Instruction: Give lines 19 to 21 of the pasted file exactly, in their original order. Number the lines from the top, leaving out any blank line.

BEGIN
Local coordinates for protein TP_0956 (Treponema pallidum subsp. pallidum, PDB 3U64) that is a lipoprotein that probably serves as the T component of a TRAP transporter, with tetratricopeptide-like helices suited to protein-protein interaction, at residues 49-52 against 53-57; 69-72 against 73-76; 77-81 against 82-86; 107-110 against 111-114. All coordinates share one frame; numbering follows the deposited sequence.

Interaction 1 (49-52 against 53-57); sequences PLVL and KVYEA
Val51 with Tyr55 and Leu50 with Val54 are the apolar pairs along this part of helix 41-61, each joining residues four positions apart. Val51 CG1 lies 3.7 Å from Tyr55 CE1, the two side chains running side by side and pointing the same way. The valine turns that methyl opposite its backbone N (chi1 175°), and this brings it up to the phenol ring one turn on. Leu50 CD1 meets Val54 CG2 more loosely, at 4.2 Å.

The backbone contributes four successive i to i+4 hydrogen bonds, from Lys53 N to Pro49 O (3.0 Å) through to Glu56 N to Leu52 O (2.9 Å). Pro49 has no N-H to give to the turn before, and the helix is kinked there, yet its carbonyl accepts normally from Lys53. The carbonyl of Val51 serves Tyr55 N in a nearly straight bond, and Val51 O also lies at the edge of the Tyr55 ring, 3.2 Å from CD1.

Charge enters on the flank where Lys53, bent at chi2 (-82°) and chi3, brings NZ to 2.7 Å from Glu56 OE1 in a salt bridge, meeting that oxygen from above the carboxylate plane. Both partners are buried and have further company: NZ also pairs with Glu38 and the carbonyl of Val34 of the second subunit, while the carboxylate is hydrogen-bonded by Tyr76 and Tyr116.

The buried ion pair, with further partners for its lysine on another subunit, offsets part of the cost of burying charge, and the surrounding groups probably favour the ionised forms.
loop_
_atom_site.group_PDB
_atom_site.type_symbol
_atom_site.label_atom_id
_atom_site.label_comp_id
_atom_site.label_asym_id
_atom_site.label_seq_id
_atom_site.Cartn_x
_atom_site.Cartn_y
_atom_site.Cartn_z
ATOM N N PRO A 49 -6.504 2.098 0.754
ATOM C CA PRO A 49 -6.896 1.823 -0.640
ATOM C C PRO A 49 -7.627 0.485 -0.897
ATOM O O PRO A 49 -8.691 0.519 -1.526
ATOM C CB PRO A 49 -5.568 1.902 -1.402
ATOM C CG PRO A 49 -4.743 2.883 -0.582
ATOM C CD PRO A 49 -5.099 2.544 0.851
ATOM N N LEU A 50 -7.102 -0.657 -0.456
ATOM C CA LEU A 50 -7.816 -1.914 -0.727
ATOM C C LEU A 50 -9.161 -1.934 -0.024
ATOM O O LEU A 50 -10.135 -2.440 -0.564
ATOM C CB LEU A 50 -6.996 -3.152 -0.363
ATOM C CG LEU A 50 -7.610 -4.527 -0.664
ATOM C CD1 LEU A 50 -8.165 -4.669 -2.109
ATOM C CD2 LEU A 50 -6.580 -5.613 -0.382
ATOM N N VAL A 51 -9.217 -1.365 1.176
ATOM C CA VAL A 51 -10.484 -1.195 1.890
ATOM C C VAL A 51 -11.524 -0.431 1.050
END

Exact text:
ATOM C C PRO A 49 -7.627 0.485 -0.897
ATOM O O PRO A 49 -8.691 0.519 -1.526
ATOM C CB PRO A 49 -5.568 1.902 -1.402